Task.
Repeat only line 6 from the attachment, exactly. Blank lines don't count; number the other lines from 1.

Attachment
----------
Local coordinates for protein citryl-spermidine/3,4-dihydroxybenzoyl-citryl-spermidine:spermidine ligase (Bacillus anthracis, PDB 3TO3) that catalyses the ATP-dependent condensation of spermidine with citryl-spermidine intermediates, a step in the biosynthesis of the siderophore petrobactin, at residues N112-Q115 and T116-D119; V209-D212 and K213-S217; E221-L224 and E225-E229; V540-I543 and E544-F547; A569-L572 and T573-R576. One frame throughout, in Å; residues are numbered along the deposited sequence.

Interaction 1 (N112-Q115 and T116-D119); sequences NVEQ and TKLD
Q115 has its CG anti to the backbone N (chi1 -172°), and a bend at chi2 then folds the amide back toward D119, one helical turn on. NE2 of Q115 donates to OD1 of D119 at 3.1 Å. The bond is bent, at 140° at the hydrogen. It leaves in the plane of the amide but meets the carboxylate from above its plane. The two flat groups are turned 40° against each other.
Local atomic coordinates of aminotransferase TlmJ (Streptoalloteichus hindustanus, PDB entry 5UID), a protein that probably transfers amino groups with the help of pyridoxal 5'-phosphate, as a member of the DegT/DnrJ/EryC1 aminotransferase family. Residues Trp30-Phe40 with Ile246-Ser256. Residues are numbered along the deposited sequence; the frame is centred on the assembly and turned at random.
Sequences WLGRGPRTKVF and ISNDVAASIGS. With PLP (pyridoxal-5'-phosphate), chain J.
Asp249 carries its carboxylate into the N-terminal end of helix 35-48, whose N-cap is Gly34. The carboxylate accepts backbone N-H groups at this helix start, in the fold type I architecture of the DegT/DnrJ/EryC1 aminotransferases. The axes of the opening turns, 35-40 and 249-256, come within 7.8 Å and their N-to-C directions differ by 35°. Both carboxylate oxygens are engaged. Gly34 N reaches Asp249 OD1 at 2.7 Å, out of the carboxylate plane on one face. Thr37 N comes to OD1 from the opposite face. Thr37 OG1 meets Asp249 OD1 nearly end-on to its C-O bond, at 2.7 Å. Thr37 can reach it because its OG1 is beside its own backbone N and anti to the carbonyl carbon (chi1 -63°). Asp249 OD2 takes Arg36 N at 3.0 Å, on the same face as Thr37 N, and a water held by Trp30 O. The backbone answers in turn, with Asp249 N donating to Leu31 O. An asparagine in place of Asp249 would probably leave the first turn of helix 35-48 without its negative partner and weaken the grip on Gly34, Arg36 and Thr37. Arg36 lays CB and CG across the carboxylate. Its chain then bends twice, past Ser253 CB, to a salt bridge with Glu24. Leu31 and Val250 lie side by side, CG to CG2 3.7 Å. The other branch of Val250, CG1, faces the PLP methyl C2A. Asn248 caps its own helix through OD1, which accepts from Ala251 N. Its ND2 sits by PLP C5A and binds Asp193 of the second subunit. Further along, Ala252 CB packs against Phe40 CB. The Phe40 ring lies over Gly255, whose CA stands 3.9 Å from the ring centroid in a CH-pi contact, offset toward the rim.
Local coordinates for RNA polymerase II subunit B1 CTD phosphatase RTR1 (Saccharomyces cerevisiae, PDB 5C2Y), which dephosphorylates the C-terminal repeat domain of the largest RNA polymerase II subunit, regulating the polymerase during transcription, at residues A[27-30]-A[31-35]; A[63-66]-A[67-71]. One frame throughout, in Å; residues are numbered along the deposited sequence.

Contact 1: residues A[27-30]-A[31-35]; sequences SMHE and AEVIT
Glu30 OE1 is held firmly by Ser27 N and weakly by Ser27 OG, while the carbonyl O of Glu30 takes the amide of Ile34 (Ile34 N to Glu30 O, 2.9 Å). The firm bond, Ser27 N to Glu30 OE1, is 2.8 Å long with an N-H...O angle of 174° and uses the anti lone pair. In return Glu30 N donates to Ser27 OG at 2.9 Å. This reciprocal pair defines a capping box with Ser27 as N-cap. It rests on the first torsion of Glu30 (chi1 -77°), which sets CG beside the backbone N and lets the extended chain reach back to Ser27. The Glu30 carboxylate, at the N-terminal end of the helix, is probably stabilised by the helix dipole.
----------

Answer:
Asp249 carries its carboxylate into the N-terminal end of helix 35-48, whose N-cap is Gly34. The carboxylate accepts backbone N-H groups at this helix start, in the fold type I architecture of the DegT/DnrJ/EryC1 aminotransferases. The axes of the opening turns, 35-40 and 249-256, come within 7.8 Å and their N-to-C directions differ by 35°. Both carboxylate oxygens are engaged. Gly34 N reaches Asp249 OD1 at 2.7 Å, out of the carboxylate plane on one face. Thr37 N comes to OD1 from the opposite face. Thr37 OG1 meets Asp249 OD1 nearly end-on to its C-O bond, at 2.7 Å. Thr37 can reach it because its OG1 is beside its own backbone N and anti to the carbonyl carbon (chi1 -63°). Asp249 OD2 takes Arg36 N at 3.0 Å, on the same face as Thr37 N, and a water held by Trp30 O. The backbone answers in turn, with Asp249 N donating to Leu31 O. An asparagine in place of Asp249 would probably leave the first turn of helix 35-48 without its negative partner and weaken the grip on Gly34, Arg36 and Thr37. Arg36 lays CB and CG across the carboxylate. Its chain then bends twice, past Ser253 CB, to a salt bridge with Glu24. Leu31 and Val250 lie side by side, CG to CG2 3.7 Å. The other branch of Val250, CG1, faces the PLP methyl C2A. Asn248 caps its own helix through OD1, which accepts from Ala251 N. Its ND2 sits by PLP C5A and binds Asp193 of the second subunit. Further along, Ala252 CB packs against Phe40 CB. The Phe40 ring lies over Gly255, whose CA stands 3.9 Å from the ring centroid in a CH-pi contact, offset toward the rim.